Date of Award
Doctor of Education
Counselor Education and Counseling Psychology
Dr. Robert Hopkins
Dr. Kenneth Bullmer
Dr. Robert Brashear
Dr. Malcolm Robertson
The purpose of this research was to clarify the relationship between interpersonal perception and locus of control. Interpersonal perception refers to the process of understanding internal states of other human beings. Locus of control refers to the belief in the nature of causality of reinforcement. Viewed theoretically as a continuum, individuals at one end, labeled internals, believe that the reinforcement they receive in life is the direct result of their own behavior. Conversely, individuals at the opposite end of the continuum, labeled externals, believe that the reinforcement they receive in life is the result of fate, luck, or powerful others. The literature suggests that internals should be more accurate at interpersonal perception than either moderates or externals on the locus of control continuum. In addition, externals who significantly increase accuracy of interpersonal perception should alter their locus of control in the direction of internality. This research directly examined the relationship between locus of control and accuracy of interpersonal perception as well as the effect of significantly increasing accuracy of interpersonal perception upon locus of control in subjects with an external locus of control.
Seventy-one volunteer subjects from the Department of Education and Professional Development, College of Education, Western Michigan University, were assigned to one treatment group and were required to study meaningfully The Art of Empathy (Bullmer, 1975) over a 2-week period as a means of significantly improving accuracy of interpersonal perception. Seventy-two additional subjects from the Department of Education and Professional Development and Communication Arts and Sciences were assigned to a second treatment group and received no active treatment over the course of 2 weeks. All subjects were administered the I-E Scale and the Affective Sensitivity Scale at the onset of the treatment condition and again 2 weeks subsequent. The experimental group consisted of 15 external subjects who demonstrated a 5-point improvement on their scores on the Affective Sensitivity Scale. The remaining 49 external subjects who failed to increase, by 5 points on the Affective Sensitivity Scale, served as controls.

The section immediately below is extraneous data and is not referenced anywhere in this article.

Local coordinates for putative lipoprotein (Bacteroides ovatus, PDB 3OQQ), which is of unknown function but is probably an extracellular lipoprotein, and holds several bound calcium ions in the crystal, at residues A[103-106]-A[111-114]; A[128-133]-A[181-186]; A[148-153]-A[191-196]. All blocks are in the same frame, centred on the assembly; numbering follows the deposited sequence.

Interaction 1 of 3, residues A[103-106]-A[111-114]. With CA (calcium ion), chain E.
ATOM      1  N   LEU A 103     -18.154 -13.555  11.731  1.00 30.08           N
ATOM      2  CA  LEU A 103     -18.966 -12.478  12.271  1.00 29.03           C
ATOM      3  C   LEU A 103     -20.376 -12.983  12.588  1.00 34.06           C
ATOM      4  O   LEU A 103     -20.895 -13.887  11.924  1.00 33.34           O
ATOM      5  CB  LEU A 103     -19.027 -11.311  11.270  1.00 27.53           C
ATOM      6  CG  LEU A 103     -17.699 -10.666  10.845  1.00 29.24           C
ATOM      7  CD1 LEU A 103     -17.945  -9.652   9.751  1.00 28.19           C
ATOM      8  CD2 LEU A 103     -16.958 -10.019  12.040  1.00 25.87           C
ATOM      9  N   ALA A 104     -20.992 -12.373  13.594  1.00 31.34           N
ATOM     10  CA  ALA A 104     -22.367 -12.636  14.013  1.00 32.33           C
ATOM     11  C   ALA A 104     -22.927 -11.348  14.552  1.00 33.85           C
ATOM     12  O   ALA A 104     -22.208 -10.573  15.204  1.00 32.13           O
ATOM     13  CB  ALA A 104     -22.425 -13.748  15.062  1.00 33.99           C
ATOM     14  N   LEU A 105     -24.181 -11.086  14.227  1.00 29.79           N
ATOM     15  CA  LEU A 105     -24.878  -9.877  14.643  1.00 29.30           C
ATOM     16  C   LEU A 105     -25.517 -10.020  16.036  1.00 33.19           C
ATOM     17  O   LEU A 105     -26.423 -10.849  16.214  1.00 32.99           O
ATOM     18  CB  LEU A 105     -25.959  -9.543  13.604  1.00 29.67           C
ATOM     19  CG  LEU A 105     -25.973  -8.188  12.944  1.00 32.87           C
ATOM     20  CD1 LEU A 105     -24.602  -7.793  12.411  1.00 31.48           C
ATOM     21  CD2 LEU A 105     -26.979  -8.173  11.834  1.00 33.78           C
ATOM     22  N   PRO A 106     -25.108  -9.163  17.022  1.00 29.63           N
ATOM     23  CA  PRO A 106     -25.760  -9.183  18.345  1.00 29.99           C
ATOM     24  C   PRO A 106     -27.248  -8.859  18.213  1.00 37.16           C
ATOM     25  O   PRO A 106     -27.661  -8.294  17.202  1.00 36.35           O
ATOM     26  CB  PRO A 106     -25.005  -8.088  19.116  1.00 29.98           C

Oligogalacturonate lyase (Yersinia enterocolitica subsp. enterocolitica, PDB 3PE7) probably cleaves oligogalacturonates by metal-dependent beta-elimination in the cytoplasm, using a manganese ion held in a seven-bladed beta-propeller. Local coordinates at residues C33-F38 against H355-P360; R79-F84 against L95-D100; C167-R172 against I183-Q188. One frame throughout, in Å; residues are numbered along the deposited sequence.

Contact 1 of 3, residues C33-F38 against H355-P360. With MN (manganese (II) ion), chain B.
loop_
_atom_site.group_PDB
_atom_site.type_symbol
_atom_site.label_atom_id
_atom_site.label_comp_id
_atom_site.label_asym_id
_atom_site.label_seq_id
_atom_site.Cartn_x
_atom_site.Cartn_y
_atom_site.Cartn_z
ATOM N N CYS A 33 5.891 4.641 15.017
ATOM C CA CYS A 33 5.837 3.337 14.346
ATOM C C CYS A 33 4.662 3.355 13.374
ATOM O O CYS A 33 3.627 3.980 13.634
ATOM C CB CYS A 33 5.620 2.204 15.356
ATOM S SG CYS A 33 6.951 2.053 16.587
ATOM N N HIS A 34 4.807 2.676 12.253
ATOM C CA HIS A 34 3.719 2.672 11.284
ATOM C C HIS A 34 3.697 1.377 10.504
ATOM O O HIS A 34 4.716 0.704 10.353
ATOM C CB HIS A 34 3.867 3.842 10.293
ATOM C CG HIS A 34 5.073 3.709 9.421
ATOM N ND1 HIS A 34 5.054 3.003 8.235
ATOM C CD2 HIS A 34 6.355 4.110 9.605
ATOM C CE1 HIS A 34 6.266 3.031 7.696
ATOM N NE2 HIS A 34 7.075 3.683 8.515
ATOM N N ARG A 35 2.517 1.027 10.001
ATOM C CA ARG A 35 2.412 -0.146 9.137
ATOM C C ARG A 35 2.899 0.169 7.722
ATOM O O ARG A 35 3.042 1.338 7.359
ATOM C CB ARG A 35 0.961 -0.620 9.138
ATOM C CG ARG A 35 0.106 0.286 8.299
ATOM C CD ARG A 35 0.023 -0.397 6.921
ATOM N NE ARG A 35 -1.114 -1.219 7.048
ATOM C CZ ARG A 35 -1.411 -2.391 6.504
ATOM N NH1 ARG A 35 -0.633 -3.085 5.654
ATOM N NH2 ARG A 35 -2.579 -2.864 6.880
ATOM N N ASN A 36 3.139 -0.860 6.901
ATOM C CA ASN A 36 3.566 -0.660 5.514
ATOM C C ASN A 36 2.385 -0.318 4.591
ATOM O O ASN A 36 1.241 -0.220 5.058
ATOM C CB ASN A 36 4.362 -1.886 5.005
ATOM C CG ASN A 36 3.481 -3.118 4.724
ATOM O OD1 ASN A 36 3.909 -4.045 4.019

Null hypotheses stated that there would be no significant correlation between locus of control measured by the I-E Scale and interpersonal perception as measured by the Affective Sensitivity Scale for all subjects; that there would be no significant difference in accuracy of interpersonal perception between all extreme internal, moderate, and extreme external subjects; and that all external subjects who significantly increased accuracy of interpersonal perception would not alter locus of control in the direction of internality.
Results obtained from correlating scores on the I-E Scale and the Affective Sensitivity Scale yielded an r^(141) = -.05, £ > .05, therefore no significant linear relationship was found. Results obtained measuring differences in accuracy of interpersonal perception produced an _F(2,140) = 2.05, £ > .05, therefore no significant differences were found between extreme internals, moderates, and extreme externals. Results obtained from measuring whether externals who improved accuracy of interpersonal perception would alter locus of control in the direction of internality produced a %(14) = -.90, £ > .05, therefore no alteration in locus of control was found. Additional data analysis indicated that a significant shift in locus of control was found only in Treatment 1 subjects who were exposed to The Art of Empathy and occurred independent of any increase in accuracy of interpersonal perception.
It was concluded that the relationship between interpersonal perception and locus of control was not a linear function though the results were mildly supportive of a curvilinear relationship. Improving accuracy of interpersonal perception does not likely produce a shift in locus of control, though reading The Art of Empathy may produce a self-report of shift in locus of control.
Smith, Richard G., "The Relationship between Interpersonal Perception and Locus of Control" (1981). Dissertations. 2565.